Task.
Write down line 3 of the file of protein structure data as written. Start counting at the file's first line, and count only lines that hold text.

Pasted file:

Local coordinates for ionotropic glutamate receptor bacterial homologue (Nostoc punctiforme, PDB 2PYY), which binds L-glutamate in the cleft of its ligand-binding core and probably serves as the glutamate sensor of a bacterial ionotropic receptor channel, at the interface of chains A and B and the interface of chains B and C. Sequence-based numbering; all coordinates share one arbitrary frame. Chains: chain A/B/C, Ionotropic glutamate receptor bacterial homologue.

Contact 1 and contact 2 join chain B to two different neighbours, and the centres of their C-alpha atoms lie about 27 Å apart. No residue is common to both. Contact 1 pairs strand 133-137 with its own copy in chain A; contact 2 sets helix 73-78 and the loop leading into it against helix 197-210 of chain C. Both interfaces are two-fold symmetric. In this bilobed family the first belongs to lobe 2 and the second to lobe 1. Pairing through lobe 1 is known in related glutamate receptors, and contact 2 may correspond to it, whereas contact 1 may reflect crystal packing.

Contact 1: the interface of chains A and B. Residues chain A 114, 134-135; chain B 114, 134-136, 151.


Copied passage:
Contact 1: the interface of chains A and B. Residues chain A 114, 134-135; chain B 114, 134-136, 151.